Well, it has certainly been a strange year: back in March and April we were continually being reminded that plagues, high death tolls and quarantine restrictions were actually nothing new and the world had witnessed these things many times before. Come December and everyone has been talking about the ‘unprecedented’ year we have had. Perhaps our collective memory is short, or has been affected by a situation that few people really expected would last into the third decade of this century?

It has been a year of other contrasts as well, as we realised just how valuable are the people we have tended to take for granted: among them the nurses, cleaners, care workers, bin men, supermarket staff and taxi, bus and train drivers. While lockdowns meant that others were furloughed or switched from offices to home-based working these essential, key people carried on working so that the rest of us could make necessary journeys, eat and be cared for.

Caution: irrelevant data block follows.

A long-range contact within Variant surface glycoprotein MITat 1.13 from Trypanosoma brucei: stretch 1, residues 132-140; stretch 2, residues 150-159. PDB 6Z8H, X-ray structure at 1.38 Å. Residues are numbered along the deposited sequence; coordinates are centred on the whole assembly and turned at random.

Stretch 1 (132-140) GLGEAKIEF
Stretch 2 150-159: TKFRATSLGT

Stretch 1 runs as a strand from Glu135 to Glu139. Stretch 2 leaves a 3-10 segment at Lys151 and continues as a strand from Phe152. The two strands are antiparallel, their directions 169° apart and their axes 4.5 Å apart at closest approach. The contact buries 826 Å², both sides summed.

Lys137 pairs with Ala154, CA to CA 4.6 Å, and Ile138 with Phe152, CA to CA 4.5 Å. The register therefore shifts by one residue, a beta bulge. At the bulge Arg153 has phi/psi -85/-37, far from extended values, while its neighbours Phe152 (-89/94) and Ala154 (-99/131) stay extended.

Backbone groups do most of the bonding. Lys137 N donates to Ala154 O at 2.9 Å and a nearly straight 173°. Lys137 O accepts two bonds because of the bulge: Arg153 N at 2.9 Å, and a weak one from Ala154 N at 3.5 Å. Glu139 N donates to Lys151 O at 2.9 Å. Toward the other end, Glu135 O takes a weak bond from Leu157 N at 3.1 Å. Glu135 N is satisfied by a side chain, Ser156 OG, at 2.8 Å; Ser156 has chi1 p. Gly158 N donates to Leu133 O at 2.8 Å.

Time has both raced by and stood still. I was astonished to note that I had actually been to the cinema – more than once – and to the theatre early this year, as well as making it to Hilary Mantel’s book launch in London and to a number of other ‘real’ events. That all seems so far away now and almost unreal. When completing my 2020 memory book I was glad that I had produced the equivalent of ‘tickets’ for each of the various conferences, webinars, lectures, book launches etc that I attended – otherwise it would have been very sparse indeed after the first three months of the year. As it is, I clocked up well over 70 ‘events’, a number of which – including a packed week at the Hay Festival – I probably would not have got to in a normal year. The use of Zoom, BlueJeans, Ring Central Meetings and Microsoft Teams – all of which now reside on my desktop home screen – has changed things completely. I suspect that even after the pandemic is finally behind us there will be a lot fewer offline live events now that organisers have realised the potential of doing things virtually: much larger audiences joining from all around the world and paying a lot less each for tickets – and nothing for travel – will still be generating a sufficient if not greater profit. I am left really hoping, however, that there will be a return to some opportunities for face-to-face meetings if only because nothing can replace the thrill of a few words exchanged with a favourite author as they sign their latest book especially for you.